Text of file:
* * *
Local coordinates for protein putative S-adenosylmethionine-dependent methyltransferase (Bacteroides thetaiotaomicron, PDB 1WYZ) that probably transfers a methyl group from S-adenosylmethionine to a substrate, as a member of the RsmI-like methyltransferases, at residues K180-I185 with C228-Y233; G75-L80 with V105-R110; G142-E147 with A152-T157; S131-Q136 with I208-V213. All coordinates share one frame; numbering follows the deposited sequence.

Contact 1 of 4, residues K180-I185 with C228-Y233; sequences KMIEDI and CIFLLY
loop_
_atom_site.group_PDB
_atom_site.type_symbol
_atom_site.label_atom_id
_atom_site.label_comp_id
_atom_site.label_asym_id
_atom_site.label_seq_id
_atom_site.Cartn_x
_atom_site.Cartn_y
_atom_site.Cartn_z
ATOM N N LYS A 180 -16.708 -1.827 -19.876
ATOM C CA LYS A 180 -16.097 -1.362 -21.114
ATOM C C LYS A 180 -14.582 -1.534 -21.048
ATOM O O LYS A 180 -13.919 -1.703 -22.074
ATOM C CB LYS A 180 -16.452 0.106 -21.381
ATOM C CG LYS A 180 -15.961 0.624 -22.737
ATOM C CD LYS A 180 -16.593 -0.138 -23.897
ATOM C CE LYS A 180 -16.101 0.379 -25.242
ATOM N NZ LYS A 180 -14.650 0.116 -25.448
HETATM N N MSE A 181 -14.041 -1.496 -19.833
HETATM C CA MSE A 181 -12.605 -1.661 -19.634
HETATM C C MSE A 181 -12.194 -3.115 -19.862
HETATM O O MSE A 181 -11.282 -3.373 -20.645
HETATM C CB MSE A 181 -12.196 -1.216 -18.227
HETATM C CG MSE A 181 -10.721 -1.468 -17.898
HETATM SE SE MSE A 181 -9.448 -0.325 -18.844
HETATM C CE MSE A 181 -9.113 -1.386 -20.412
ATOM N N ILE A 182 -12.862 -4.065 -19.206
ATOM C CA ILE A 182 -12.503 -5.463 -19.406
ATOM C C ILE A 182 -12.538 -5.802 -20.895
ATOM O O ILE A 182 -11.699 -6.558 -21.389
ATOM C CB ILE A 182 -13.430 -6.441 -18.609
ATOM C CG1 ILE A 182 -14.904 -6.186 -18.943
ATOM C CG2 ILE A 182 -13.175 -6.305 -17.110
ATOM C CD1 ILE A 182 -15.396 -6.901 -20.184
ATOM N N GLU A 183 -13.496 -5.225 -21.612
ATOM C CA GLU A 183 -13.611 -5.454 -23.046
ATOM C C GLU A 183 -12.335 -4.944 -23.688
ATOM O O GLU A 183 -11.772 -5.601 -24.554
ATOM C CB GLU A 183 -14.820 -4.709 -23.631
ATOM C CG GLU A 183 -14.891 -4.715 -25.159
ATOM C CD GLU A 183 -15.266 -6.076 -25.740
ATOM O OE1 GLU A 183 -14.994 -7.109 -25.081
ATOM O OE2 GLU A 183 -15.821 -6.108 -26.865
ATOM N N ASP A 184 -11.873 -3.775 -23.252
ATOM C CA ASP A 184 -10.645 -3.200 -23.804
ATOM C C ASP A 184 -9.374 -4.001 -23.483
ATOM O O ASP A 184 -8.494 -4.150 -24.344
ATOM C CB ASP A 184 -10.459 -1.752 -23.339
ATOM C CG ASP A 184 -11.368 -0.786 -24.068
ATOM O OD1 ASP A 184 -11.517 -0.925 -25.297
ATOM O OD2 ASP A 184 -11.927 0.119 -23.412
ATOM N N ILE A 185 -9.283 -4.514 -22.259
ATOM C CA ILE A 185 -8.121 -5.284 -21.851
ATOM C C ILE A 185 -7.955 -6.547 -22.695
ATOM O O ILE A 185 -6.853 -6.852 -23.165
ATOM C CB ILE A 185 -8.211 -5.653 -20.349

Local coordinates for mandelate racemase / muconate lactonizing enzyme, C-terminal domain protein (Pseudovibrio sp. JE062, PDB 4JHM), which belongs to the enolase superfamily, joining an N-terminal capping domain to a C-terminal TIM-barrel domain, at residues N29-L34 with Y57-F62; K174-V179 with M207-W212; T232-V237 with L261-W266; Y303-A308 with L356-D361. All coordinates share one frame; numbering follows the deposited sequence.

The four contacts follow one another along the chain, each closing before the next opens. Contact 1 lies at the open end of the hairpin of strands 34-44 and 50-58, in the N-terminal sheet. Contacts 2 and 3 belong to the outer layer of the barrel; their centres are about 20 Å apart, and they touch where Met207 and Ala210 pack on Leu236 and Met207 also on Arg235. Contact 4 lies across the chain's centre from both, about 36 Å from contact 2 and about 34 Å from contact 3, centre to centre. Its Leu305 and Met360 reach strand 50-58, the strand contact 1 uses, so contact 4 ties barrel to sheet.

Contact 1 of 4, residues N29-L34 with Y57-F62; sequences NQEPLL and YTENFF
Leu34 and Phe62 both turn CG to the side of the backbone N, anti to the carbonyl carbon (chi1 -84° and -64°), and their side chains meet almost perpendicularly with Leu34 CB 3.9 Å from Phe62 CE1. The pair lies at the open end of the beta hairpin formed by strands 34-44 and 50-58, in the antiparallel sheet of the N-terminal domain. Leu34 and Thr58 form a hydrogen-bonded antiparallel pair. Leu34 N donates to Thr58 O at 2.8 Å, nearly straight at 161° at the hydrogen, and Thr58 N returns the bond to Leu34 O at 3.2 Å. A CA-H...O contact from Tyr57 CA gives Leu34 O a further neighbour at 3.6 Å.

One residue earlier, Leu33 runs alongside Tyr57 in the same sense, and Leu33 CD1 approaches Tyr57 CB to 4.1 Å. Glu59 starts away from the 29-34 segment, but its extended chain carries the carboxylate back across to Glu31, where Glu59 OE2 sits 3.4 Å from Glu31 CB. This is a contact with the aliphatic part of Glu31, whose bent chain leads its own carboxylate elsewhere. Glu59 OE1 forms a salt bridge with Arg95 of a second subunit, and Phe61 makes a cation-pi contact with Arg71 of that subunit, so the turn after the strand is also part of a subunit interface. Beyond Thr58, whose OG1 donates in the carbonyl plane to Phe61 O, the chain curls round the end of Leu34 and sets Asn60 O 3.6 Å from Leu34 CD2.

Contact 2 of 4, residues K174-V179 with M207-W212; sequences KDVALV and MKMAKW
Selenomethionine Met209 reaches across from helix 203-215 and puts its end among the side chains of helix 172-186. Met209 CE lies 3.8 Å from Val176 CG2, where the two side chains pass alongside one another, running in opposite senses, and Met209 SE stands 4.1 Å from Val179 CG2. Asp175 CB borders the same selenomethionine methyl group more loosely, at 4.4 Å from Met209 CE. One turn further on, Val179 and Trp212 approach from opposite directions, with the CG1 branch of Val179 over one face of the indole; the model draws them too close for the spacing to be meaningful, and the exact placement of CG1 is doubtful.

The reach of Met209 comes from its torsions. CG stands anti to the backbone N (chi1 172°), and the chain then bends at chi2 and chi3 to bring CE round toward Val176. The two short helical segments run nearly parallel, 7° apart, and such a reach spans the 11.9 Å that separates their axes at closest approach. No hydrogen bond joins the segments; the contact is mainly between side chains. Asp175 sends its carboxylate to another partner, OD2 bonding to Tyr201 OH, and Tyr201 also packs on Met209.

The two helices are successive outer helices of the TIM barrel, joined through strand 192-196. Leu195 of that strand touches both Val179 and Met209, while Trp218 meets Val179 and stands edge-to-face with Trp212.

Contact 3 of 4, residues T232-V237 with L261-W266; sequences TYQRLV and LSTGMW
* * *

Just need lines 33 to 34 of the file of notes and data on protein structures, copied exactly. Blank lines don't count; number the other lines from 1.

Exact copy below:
ATOM O O ILE A 182 -11.699 -6.558 -21.389
ATOM C CB ILE A 182 -13.430 -6.441 -18.609